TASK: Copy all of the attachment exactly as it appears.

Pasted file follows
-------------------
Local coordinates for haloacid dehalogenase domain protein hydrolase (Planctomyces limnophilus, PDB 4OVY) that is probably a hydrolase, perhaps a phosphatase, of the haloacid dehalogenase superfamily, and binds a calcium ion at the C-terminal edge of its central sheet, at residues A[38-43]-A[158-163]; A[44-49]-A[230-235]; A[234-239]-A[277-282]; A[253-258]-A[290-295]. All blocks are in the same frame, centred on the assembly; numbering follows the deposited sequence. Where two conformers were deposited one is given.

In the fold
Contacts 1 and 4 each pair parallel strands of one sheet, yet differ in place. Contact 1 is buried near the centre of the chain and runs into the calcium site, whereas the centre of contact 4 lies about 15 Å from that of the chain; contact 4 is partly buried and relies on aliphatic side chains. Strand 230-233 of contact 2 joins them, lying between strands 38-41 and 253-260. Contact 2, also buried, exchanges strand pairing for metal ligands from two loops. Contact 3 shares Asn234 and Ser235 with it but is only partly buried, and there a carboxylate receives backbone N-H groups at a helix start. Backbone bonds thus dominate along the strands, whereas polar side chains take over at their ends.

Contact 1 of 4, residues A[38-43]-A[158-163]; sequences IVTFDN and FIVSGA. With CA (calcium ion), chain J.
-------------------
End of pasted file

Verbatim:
Local coordinates for haloacid dehalogenase domain protein hydrolase (Planctomyces limnophilus, PDB 4OVY) that is probably a hydrolase, perhaps a phosphatase, of the haloacid dehalogenase superfamily, and binds a calcium ion at the C-terminal edge of its central sheet, at residues A[38-43]-A[158-163]; A[44-49]-A[230-235]; A[234-239]-A[277-282]; A[253-258]-A[290-295]. All blocks are in the same frame, centred on the assembly; numbering follows the deposited sequence. Where two conformers were deposited one is given.

In the fold
Contacts 1 and 4 each pair parallel strands of one sheet, yet differ in place. Contact 1 is buried near the centre of the chain and runs into the calcium site, whereas the centre of contact 4 lies about 15 Å from that of the chain; contact 4 is partly buried and relies on aliphatic side chains. Strand 230-233 of contact 2 joins them, lying between strands 38-41 and 253-260. Contact 2, also buried, exchanges strand pairing for metal ligands from two loops. Contact 3 shares Asn234 and Ser235 with it but is only partly buried, and there a carboxylate receives backbone N-H groups at a helix start. Backbone bonds thus dominate along the strands, whereas polar side chains take over at their ends.

Contact 1 of 4, residues A[38-43]-A[158-163]; sequences IVTFDN and FIVSGA. With CA (calcium ion), chain J.